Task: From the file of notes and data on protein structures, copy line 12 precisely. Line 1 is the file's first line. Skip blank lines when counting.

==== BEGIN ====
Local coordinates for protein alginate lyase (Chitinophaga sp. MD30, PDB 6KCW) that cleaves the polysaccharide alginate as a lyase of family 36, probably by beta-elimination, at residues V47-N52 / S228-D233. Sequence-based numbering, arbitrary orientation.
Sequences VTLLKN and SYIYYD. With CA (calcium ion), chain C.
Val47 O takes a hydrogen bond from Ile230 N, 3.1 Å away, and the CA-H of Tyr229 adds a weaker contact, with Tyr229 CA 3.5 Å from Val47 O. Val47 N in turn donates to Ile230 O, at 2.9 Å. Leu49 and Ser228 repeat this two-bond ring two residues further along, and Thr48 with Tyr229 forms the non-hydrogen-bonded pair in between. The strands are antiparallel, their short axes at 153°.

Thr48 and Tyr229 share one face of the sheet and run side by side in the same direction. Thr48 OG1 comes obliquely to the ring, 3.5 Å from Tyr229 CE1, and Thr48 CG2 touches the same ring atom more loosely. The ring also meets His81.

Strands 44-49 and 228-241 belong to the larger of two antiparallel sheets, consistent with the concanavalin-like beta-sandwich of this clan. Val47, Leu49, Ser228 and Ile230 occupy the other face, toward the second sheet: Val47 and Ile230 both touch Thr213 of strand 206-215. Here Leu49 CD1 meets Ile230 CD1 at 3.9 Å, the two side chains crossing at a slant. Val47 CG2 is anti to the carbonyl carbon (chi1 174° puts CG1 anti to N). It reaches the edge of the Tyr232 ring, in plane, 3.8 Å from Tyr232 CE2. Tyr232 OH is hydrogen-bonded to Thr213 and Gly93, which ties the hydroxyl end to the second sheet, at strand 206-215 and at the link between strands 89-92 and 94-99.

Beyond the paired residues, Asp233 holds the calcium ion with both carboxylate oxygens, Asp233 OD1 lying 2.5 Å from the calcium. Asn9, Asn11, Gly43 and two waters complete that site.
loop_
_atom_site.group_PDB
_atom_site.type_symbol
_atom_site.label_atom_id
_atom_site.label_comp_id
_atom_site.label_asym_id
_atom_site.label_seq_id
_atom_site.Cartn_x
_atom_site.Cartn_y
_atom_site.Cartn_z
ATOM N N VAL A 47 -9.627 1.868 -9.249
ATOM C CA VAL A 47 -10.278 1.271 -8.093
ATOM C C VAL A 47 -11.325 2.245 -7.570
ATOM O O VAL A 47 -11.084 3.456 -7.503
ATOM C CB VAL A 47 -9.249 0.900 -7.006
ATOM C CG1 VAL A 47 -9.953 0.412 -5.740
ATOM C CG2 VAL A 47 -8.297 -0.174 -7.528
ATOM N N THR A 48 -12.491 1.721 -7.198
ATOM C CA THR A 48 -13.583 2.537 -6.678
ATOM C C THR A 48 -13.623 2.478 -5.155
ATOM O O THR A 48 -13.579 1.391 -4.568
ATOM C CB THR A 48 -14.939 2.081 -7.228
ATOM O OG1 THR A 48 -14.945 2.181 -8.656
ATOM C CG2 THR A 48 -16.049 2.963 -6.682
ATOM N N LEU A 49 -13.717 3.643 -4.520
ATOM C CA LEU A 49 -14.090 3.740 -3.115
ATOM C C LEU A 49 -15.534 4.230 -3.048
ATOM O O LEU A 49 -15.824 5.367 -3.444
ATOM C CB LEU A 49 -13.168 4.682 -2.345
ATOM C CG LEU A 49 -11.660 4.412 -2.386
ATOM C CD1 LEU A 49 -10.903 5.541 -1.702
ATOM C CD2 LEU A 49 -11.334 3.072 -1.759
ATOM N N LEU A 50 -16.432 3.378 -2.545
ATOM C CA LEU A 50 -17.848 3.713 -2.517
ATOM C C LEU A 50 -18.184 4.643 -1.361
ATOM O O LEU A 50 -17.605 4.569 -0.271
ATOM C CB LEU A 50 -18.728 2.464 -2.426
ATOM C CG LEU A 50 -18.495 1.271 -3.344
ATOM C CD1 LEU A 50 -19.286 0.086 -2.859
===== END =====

_atom_site.label_asym_id